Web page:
The Libyan crisis kickstarted with Arab Spring, a series of anti-government protests, uprisings, and rebellions that spread across the Middle East in early 2011. The development was caused by factors such as population explosion, rising unemployment among youths in the region, quest to end aging dictatorships, widespread corruption among others.

The crisis started in Tunisia on December 17, 2010, when Mohamed Bouazizi, a street vendor reportedly set himself on fire after a local official allegedly confiscated his vegetable cart and humiliated him in the public. While there are many unanswered questions surrounding Bouazizi’s death, the development drew the ire of thousands of Tunisians who thronged the streets, alleging high handedness by then-President Zine El Abidine Ben Ali. Prior to the uprising, Ali has been in power for 23 years, but the violent demonstrations forced his exit from the country in January 2011 and consequently drew the curtain on his reign in Tunisia,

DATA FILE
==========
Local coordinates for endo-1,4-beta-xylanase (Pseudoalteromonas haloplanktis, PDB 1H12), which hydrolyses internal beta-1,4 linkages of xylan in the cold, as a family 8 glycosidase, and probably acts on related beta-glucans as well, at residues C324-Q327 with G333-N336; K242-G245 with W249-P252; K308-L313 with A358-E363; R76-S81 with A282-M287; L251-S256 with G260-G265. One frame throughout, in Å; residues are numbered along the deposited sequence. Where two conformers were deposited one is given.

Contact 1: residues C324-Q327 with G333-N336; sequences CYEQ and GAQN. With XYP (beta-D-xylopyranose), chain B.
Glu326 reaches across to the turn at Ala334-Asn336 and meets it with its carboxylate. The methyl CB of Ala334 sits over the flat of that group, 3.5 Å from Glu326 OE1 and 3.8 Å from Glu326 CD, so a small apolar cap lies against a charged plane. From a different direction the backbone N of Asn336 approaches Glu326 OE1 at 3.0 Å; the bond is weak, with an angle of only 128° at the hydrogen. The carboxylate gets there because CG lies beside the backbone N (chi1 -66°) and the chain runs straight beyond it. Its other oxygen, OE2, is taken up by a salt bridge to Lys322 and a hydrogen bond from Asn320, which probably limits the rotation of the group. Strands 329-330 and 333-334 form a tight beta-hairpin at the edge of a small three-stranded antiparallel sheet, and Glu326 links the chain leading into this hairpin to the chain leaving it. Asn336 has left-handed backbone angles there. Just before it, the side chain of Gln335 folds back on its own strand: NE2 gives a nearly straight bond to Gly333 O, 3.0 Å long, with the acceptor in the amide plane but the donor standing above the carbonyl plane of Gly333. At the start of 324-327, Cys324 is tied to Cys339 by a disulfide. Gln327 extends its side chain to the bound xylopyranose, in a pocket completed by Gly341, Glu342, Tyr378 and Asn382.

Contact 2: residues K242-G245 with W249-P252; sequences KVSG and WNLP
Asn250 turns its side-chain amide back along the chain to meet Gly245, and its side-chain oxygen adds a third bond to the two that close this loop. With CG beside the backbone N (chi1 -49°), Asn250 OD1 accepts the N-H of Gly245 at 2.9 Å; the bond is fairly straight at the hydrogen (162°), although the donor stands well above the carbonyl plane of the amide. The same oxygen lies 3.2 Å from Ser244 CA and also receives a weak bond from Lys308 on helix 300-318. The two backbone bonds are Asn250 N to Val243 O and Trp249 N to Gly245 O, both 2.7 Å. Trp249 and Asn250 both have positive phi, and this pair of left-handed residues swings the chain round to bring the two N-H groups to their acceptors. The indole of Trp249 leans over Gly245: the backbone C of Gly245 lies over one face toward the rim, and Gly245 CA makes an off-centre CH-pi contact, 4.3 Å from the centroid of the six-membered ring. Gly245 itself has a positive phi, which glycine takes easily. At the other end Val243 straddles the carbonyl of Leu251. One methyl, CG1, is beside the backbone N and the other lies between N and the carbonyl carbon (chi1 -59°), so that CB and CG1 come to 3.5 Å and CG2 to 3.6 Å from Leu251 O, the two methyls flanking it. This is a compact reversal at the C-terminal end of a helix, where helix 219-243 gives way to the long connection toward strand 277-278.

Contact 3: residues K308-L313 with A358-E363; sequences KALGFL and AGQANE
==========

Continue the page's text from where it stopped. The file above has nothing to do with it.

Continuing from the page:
The success of the Arab Spring in Tunisian spread at a speed of lightning to five other Arab countries which include: Libya, Egypt, Yemen, Syria, and Bahrain, ending the reign of Egypt’s Hosni Mubarak, a strong figure among the Middle Eastern leaders.